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Why Intestate Law is Important in Inheritance Procedure

It is important to understand that when a person dies intestate, the intestate law is used to find the appropriate inheritors of the deceased property. The intestacy law is used as a guideline of property distribution of the deceased. Therefore when someone dies when he/she had not prepared a will of how the property will be divided into his/her closest people, then that person is said to die intestate. Intestate law lists the people who are entitled to property on inheritance of a deceased in case where a will was not drafted by the deceased. The intestate lists and the people who are entitled to inherit the property and at the same time defines how these people are related to the deceased. Per capita and per stripe are some of the tools that are employed during the division of the property of the deceased to the large numerous relatives. The tools are especially used when the number of descendants is large. Below is how the hierarchy is followed.

On top of the hierarchy is the spouse who is entitled to inherit an estate that is left behind by the deceased. A spouse can get a piece of estate or inherit the whole estate depending on whether the deceased left behind children. If the deceased did not have any kid, the spouse inherits the whole of the estate with the exclusion of relatives. The spouse is only entitled to the inheritance of the deceased if he/she was legally married to the deceased. Read more about common marriage here.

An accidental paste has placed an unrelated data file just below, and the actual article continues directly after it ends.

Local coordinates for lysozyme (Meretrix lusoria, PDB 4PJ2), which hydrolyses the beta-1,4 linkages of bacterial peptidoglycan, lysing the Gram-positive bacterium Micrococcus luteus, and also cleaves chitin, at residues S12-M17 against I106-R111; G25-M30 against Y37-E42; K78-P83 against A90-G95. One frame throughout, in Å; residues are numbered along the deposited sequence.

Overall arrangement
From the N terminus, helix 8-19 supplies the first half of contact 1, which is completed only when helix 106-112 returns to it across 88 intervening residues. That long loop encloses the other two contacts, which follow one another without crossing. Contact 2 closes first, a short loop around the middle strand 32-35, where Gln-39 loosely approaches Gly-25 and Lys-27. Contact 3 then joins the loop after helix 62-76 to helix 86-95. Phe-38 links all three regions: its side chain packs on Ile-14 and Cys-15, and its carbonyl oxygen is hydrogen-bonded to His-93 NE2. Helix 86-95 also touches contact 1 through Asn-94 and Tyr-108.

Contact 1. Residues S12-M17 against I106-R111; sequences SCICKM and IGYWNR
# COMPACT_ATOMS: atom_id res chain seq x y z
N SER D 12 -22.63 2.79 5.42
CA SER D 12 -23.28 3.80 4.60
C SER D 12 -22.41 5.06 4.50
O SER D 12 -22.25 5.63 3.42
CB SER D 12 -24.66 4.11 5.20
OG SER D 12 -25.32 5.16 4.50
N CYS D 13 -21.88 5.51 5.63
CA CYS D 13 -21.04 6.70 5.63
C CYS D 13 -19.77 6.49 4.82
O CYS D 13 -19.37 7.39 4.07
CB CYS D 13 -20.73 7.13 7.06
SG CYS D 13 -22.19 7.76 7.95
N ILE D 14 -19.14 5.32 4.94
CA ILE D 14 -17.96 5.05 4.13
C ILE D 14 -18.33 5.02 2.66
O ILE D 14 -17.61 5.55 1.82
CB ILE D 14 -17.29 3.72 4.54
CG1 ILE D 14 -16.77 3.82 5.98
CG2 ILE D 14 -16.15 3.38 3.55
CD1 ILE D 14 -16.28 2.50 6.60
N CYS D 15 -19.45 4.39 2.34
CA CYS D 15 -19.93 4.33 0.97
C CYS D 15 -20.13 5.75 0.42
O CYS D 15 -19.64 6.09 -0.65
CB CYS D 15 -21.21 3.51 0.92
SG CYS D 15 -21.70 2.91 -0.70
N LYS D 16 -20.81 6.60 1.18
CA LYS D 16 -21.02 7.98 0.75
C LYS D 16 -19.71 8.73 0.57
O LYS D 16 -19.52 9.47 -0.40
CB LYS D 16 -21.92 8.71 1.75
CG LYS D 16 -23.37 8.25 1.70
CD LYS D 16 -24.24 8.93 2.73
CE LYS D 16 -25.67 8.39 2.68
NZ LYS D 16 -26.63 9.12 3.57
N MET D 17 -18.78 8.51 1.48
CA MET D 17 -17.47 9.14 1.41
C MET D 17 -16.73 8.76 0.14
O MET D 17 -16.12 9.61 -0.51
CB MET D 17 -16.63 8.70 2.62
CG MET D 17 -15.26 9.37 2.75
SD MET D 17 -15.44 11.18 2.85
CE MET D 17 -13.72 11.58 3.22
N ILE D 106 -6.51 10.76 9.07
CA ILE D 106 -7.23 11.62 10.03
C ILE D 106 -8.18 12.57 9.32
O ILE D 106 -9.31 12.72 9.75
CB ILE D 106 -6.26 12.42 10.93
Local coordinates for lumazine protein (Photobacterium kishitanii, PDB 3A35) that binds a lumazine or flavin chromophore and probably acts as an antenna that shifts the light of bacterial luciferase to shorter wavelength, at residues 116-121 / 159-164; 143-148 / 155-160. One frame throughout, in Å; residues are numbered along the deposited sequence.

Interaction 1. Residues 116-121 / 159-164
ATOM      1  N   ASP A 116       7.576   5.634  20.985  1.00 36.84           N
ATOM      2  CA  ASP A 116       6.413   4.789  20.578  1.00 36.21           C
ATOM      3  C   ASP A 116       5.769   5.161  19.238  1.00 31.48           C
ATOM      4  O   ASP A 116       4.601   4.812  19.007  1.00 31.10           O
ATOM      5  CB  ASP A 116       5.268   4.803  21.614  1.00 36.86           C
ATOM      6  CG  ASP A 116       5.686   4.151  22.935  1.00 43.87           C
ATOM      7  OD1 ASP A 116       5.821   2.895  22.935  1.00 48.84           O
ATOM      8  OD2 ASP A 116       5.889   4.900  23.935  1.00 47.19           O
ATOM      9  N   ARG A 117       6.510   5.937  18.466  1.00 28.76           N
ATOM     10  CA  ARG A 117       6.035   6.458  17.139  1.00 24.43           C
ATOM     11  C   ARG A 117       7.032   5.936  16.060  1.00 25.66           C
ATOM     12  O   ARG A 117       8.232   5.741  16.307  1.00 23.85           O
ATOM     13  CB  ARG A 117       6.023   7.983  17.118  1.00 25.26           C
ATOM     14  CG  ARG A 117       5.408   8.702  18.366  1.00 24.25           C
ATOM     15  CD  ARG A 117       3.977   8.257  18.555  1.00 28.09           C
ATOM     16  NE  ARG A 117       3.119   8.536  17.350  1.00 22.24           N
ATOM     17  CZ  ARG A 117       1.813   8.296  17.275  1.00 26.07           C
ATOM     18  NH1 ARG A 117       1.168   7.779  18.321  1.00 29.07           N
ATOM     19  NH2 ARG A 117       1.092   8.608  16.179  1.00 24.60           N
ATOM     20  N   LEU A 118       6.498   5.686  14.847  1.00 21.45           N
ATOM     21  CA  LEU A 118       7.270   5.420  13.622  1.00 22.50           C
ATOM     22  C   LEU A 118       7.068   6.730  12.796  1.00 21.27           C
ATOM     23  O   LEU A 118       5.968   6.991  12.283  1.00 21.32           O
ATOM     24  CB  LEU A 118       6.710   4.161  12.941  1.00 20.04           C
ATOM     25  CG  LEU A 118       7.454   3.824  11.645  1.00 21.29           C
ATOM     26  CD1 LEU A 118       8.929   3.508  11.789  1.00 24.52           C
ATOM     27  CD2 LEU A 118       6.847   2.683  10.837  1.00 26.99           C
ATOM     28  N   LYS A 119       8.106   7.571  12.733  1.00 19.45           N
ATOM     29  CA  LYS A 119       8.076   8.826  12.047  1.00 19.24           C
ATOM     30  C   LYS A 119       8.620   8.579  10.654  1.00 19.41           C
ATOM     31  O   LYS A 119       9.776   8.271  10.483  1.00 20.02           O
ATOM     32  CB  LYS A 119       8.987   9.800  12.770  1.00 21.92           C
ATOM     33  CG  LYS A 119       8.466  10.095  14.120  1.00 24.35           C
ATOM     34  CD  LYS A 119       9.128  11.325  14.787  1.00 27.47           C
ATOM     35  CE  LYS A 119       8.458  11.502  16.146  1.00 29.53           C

Children follow the spouse on the hierarchy of the intestate law. Estate left behind by the deceased is distributed in equal portion to all the children in case there is no spouse. In case there is a spouse, the distribution rules changes. The spouse is given his/her share and the remaining share is equally subdivided among all the children. It is important to know that deceased adopted children are taken as the biological children. According to the intestate law, children are not supposed to inherit the debt of their deceased parent and therefore the assets inherited by the children cannot be used to settle the debts. It is the responsibility of the probate court to select the guardian who will take care of the children of the deceased.

Parents and siblings of the deceased are third on the intestate hierarchy. If there is no record of children, spouse or grandchildren, the close people who can inherit the property of a deceased are parents and siblings of the deceased. The property is handed over to the deceased’s parents and if there are no existing parents, then the property is equally divided among the siblings.

However, if the above people are absent, then distant relatives are considered the right inheritors. Here are the list of is made up of distant relatives; uncles, aunts, cousins, and grandparents.